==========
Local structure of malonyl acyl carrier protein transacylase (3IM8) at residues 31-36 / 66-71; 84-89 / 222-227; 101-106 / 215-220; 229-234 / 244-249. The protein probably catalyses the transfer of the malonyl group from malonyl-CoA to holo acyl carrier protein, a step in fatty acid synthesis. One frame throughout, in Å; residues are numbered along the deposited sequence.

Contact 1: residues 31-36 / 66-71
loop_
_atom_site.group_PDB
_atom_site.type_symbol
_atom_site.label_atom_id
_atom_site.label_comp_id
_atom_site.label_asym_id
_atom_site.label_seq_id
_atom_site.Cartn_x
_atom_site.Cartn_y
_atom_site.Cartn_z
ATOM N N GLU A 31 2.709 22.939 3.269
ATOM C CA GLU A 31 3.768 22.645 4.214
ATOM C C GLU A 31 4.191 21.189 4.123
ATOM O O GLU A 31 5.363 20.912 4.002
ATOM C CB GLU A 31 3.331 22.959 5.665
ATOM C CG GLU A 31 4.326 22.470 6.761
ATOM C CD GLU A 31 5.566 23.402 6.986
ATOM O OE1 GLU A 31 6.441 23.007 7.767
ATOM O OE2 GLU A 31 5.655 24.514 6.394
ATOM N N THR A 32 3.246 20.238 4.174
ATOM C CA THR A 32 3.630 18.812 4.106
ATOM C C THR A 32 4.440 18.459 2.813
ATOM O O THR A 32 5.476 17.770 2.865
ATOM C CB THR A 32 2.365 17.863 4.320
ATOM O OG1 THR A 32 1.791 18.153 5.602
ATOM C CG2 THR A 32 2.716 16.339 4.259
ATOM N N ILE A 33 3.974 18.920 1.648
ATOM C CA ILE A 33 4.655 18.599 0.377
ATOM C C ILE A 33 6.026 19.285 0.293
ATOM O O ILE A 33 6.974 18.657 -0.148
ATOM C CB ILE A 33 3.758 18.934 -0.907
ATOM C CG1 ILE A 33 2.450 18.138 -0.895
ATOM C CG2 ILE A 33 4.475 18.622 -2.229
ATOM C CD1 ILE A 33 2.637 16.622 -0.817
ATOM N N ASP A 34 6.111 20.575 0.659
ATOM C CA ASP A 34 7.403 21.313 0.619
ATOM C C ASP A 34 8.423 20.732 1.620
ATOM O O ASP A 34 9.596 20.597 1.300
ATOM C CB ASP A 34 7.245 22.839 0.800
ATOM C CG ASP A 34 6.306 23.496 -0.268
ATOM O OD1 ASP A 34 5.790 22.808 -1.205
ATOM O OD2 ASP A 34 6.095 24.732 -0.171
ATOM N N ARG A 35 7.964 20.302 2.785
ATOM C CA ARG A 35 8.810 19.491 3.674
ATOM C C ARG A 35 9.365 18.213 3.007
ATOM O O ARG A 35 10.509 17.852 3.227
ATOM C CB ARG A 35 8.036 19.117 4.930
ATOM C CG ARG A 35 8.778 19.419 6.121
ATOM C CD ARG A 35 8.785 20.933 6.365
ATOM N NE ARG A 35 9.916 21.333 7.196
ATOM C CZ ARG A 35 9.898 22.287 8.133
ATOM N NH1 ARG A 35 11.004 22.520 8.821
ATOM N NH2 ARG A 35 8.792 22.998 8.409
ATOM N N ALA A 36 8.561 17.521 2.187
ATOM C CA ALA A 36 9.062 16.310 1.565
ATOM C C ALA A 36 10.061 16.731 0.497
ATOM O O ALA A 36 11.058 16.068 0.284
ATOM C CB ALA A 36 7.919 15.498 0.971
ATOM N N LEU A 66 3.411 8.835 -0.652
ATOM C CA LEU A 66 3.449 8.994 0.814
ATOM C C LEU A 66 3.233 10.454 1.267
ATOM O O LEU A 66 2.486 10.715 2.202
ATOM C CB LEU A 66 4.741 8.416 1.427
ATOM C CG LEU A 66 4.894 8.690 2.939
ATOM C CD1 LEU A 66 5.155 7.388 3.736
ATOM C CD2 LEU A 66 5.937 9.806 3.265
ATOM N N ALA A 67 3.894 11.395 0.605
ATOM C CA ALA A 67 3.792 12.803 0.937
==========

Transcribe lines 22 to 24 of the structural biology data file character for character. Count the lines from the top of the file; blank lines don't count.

ATOM N N THR A 32 3.246 20.238 4.174
ATOM C CA THR A 32 3.630 18.812 4.106
ATOM C C THR A 32 4.440 18.459 2.813